Now coming to nirvana or moksha, Buddhist view might seem different from the popular belief. According to the common idea, I believe, nirvana or moksha is gained when a person is freed from the cycle of birth and death, so that he/she does not have to undergo the sufferings of birth and death. Buddhism, on the other hand, reveals more. It puts forth the concept of Ten Worlds. These are nothing but ten life-states or life-conditions that every human being goes through. They start from the World of Hell at the bottom to the World of Buddhahood at the top –
        1. World of Hell – represents extreme suffering
        2. World of Hunger – represents a state of life controlled by uncontrollable desires
        3. World of Animality – a state of life controlled by one’s instincts
        4. World of Anger – a state of life dominated by one’s ego and arrogance
        5. World of Heaven – a state of peace and calmness
        6. World of Rapture – a state of joy arising out of worldly pleasures
        7. World of Learning – a state of life dedicated to spiritual learning
        8. World of Realization – a state of life where one puts into practice the spiritual teachings
        9. World of Bodhisattva – a state of life dedicated to bringing joy to others through compassionate actions
        10. World of Buddhahood – an enlightened state of indestructible happiness, courage and wisdom
        Although the ten worlds are dynamic (and indeed every one of them has the potential of other nine within it) and keeps on changing according to one’s circumstances, people usually dwell in the first six worlds, also called the Six Paths or the Six Lower Worlds. The Lotus Sutra reveals that when life is examined from this perspective, the sufferings of birth and death are mostly limited to the six lower worlds. Also, the sufferings are absent from the World of Buddhahood, even though negative circumstances may be present. In other words, a Buddha does not suffer even when in the midst of hellish conditions because he/she has acquired a life state of indestructible happiness, courage and wisdom. In Buddhism, attaining nirvana means attaining Buddhahood. It means that when one attains Buddhahood, one is free of the sufferings of life and death. It does not mean that one stops taking birth in this evil age (or latter day/kalyug) and is freed from troubles of daily life! That would be impossible due to the law of causality. Isn’t it interesting that since karma (or causes) are created at each moment through one’s thoughts, words and actions, even at the point of death, some cause is still being created. And due to that very fact, life must follow death in order to give expression to some effect that has to manifest!
        Now, just like when one understands the law of buoyancy, for example, one can make use of it and create a ship to travel on the seas without drowning; when one understands the law of life through the correct teaching, one can make use of it to attain enlightenment in this very lifetime! So, yes, SGI, being the only Buddhist organization that practices the Lotus Sutra teachings correctly, affirms (and has shown countless actual proofs) that one indeed attains Buddhahood through chanting daimoku and taking faith-based actions in daily life, within one’s present lifetime. At this point I would like to stress on the fact that the comparison of the Lotus Sutra with the other sutras (or the “correct teaching”) refers to those in Buddhism only. We cannot compare scriptures of other spiritual practices due to lack of knowledge. Also, the Buddha himself compares the Lotus amongst the various other sutras he had taught as expedient means.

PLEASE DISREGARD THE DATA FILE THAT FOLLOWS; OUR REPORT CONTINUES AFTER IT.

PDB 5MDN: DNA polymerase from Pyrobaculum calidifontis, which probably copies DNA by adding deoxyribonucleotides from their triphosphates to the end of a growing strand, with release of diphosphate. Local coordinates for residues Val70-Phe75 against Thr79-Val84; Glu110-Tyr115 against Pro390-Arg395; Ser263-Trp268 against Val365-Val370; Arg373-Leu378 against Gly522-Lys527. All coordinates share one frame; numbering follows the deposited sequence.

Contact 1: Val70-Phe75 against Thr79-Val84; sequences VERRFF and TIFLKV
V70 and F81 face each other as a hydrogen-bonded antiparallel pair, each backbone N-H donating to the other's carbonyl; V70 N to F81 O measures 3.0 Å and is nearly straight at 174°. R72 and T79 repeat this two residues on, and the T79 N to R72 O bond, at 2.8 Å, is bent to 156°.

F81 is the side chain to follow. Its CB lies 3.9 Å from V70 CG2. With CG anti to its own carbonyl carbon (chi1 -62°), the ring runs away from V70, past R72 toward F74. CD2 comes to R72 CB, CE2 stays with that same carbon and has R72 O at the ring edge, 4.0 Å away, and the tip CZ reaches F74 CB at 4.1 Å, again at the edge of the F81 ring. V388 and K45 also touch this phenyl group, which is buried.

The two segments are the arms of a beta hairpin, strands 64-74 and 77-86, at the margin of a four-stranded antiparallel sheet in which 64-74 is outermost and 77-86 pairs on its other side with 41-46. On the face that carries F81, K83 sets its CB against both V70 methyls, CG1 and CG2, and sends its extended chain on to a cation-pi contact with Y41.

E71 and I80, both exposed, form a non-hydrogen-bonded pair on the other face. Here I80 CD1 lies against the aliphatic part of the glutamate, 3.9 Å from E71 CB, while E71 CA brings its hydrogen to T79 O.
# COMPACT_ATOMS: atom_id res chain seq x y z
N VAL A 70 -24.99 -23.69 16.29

The Lotus Sutra has references which state that the benefit gained by speaking of even the title of it brings enormous good fortune. This good fortune, more than being materialistic gain, is in fact the “treasures of the heart” – courage, wisdom and compassion. Myoho-renge-kyo is the title of the Lotus Sutra, and Nam means devotion to its teachings. As mentioned in my earlier post, just like the name India refers to all its people and its geography, politics and economics, the title of the Lotus Sutra refers to its soul – the principles contained within its teachings. Nam, meaning devotion, is devotion to practicing its teachings in daily life. In fact, when an SGI member chants the daimoku, he/she chants with the determination to realize his/her highest potential.
        Now comes an interesting part! How does one challenge to bring forth one’s highest potential? Lets suppose that one is very happy, has no complaints whatsoever, life is good and luxurious, full of riches, etc etc. Would such a person even think of trying to improve himself? What is the motivation? On the other hand, suppose a person is suffering (obviously due to some desire!). Wouldn’t that person find motivation to keep challenging to improve his life condition? How does one become Mr. Universe? By training for hours in the gym everyday, by undergoing many pains and trials but never giving up on his desire to achieve the title. Similarly, in order to attain Buddhahood – a state of indestructible happiness, wisdom and courage, one has to literally earn it. It does not come through spiritual contemplation. It has to be earned through challenge. But challenge what? Challenge one’s weaknesses. In Buddhism, the greatest weakness or enemy is one’s fundamental ignorance that one is in fact a Buddha. This ignorance is manifested in various forms – fear, anger, doubt, low esteem, lack of respect, etc etc. The fundamental belief that one can build a strong body and win in the Mr. Universe contests pushes one to undergo pains and trials of rigorous physical training. In the same way, the fundamental belief that one can manifest one’s Buddhahood can make one keep pushing against one’s own negativity. The daily practice of chanting and determination to devote oneself to practice the teachings of the Lotus Sutra in one’s daily life (through chanting nam-myoho-range-kyo) enables one to challenge one’s fundamental ignorance.